from the garden to cook dishes at the
opening event on November 22. Up to 60
people attended the opening.
“If they would have waited 12 months
we would have given them the fruit from
those trees,” said Kilburn parishioner Anne
Elliott, a member of the Kilburn Peace and
Welcome Garden reference group.
An appeal has been made for donations
to help maintain the garden after funding
was diverted to replace the trees and add
a new security system in response to the
thefts. Funds are also needed to install a
gate to keep the garden safe and secure.
The Kilburn Peace and Welcome Garden
has been developed by Australian Red
Cross, with the Clearview-Kilburn parish,
Mercy Works (the development agency
of the Sisters of Mercy in Australia and
Papua New Guinea) and St Brigid’s School
to give locals and asylum seekers a way to
connect by working together and learning
new skills in a sustainable way.
The garden is located behind the Mercy
House of Welcome – a support service for
asylum seekers set up by Mercy Works in
the annexe to the Kilburn parish hall and
opposite St Brigid’s Church and the parish
Parishioner Luis Arriola discovered the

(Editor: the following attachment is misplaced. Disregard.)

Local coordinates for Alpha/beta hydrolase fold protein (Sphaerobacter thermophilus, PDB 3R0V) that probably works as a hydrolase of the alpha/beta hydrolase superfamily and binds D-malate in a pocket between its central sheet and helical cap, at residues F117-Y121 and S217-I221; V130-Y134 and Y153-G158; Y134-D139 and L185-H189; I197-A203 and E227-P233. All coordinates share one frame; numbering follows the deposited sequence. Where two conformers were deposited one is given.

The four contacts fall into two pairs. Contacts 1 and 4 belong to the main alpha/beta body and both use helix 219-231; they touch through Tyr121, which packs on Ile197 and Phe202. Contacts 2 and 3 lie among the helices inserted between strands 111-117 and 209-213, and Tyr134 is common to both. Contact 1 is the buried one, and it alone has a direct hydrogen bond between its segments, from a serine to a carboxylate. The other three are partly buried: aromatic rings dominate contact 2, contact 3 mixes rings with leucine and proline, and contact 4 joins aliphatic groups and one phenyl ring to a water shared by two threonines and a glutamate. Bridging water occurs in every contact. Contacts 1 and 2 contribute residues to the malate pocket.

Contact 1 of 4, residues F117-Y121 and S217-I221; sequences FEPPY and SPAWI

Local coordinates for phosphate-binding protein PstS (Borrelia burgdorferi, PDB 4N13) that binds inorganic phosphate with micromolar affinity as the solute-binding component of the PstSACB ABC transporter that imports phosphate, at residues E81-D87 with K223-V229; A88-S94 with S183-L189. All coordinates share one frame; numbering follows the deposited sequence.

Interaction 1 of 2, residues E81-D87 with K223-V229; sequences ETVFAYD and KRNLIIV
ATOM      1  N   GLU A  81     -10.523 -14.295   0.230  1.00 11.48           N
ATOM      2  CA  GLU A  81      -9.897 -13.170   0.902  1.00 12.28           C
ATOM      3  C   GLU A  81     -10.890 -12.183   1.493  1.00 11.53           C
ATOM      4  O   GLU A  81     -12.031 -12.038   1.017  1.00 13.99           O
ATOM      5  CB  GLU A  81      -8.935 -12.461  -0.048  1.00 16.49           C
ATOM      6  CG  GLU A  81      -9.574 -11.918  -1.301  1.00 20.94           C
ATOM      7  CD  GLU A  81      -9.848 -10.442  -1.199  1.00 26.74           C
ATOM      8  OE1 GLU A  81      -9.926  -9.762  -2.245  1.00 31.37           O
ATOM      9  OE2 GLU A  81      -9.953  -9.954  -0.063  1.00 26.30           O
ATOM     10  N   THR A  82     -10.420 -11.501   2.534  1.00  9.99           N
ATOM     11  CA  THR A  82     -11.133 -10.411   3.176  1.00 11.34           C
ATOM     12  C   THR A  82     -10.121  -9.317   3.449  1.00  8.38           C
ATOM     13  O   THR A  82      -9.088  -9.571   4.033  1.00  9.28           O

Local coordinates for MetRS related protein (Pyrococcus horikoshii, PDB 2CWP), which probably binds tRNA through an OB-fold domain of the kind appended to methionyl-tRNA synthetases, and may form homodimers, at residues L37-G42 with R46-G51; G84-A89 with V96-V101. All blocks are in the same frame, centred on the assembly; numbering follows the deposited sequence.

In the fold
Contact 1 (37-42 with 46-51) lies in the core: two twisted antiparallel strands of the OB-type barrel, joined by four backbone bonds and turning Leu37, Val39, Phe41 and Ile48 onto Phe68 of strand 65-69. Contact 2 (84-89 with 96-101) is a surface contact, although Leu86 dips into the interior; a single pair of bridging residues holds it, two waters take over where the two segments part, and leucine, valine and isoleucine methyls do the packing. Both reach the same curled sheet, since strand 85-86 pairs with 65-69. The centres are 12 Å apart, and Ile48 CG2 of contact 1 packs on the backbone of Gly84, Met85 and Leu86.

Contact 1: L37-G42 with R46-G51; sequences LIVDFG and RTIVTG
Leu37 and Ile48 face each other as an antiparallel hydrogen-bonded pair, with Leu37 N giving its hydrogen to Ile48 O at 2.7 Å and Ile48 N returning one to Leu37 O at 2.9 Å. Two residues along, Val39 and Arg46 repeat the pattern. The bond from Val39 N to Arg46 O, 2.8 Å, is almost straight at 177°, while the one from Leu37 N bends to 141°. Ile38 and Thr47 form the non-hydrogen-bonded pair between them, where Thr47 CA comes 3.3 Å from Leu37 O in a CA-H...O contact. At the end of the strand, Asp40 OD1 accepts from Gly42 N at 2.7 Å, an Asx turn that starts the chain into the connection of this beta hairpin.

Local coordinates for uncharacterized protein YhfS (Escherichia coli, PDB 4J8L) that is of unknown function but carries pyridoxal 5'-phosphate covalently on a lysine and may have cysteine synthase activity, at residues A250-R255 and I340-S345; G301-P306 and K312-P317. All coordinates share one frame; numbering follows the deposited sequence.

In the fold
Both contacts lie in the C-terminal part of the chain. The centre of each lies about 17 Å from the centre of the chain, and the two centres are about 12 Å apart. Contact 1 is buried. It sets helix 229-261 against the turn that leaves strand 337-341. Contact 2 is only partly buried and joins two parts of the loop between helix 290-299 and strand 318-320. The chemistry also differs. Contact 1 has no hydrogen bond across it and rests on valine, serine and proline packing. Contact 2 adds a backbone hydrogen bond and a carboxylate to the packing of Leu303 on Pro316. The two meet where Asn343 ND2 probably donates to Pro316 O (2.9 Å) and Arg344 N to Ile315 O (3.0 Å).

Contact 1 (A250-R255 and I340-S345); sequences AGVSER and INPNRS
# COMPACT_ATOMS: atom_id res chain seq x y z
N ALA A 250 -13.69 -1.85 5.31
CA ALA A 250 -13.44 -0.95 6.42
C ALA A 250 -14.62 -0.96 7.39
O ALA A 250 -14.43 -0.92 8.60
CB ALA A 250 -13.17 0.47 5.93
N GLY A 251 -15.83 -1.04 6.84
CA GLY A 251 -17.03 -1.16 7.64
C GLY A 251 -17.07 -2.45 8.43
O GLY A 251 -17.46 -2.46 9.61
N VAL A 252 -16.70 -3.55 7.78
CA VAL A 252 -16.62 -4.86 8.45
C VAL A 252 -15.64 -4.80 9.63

theft in October after the 5pm Spanish-
speaking Mass held on Saturdays.
“I was supposed to check the dampness
of the soil and I knew straight away
someone had taken them,” said Mr Arriola.
“Initially I thought it was vandals but there
was no other damage,” he said.
A week later, thieves struck again, this
time taking two more fruit trees.
“I was very disappointed and felt
dispossessed because it’s an effort we are
doing for the community and someone is
really hurting the community because we
will not have fruit from the trees,” said
“It’s really unfortunate this has happened,”
said Urrbrae TAFE SA tutor Douglas
Clarke, who has been leading a team of
horticultural students to complete the
garden and share their skills with the
community. “They have stolen from the
community, from Red Cross and from the
Mercy House of Welcome – it doesn’t get
any lower than that.”
Red Cross community development
officer Zia Durrani said it was hoped the
installation of 24-hour security cameras,
which were not part of the garden’s
original budget, would stop future theft.
He said the garden was developed for
locals, asylum seekers, parishioners and
the school community to grow and harvest
fruit and vegetables together as well as
build cultural bridges and new skills for a
“One of the constant challenges of this
garden is that it is open, because that was
the idea – to make it available to all,” he
Anyone wanting to donate to the
community garden can contact
Meredyth Taylor, from the Mercy House
of Welcome, on 0434 450 666, or email
SACRED SPACE: (L-R) Repatriation General Hospital pastoral care visitor Carlien Bannister, Catholic chaplain Nora Kunzel
and Father Michael Brennan in the Repat’s heritage listed chapel.
Photo: Nat Rogers
Greedy thieves target community garden
Chapel remains but purpose uncertain
By Rebecca DiGirolamo
DEVASTATED: Fruit trees were stolen from this community garden being tended
to by Kilburn parishioner Anne Elliott and (L-R) asylum seekers Xuyen Nguyen and
Phuong Lien Nguyen.